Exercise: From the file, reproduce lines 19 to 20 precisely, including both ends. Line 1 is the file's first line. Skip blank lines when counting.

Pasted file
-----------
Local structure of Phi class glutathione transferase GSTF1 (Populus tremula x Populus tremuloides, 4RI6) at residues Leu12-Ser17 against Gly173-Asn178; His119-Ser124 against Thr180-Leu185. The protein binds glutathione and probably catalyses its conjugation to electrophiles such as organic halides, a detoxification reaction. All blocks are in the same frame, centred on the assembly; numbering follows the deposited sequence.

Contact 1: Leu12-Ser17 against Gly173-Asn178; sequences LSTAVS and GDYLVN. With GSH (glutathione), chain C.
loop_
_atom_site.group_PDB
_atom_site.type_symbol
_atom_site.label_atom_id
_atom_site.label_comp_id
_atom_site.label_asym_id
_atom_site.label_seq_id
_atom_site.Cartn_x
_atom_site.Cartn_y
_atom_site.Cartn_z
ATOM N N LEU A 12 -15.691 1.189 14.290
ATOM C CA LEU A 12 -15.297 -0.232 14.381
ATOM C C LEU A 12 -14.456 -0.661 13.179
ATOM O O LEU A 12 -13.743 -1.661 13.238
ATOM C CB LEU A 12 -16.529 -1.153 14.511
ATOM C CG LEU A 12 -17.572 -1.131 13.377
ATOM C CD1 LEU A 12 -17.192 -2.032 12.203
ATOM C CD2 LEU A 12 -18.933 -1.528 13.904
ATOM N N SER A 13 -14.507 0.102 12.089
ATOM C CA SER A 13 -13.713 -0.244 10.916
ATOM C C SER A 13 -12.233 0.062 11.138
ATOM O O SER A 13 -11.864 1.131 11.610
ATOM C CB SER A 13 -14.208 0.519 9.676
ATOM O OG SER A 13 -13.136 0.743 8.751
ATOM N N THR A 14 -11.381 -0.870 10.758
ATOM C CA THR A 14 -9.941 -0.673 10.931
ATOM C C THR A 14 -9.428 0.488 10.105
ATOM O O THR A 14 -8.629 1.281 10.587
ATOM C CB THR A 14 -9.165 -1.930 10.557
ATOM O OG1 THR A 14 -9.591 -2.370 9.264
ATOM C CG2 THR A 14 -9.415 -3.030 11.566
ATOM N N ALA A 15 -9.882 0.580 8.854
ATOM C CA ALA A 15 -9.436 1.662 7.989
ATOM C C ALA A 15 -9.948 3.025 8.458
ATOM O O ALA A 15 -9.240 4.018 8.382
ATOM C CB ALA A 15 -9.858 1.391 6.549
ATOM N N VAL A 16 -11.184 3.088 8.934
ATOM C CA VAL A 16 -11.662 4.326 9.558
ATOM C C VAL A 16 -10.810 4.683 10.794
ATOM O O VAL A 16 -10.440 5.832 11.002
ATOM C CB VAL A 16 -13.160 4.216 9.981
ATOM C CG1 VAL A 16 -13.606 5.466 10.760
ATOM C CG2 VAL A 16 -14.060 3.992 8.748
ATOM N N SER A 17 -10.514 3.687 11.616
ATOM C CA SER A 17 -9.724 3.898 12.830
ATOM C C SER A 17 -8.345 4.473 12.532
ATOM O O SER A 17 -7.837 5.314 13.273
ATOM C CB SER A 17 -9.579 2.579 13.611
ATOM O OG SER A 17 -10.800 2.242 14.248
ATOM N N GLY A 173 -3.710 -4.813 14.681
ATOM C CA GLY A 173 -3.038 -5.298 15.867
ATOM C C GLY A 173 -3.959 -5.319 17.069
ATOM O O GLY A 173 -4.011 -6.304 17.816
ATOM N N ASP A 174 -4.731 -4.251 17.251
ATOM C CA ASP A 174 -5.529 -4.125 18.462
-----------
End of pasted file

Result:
ATOM C CD1 LEU A 12 -17.192 -2.032 12.203
ATOM C CD2 LEU A 12 -18.933 -1.528 13.904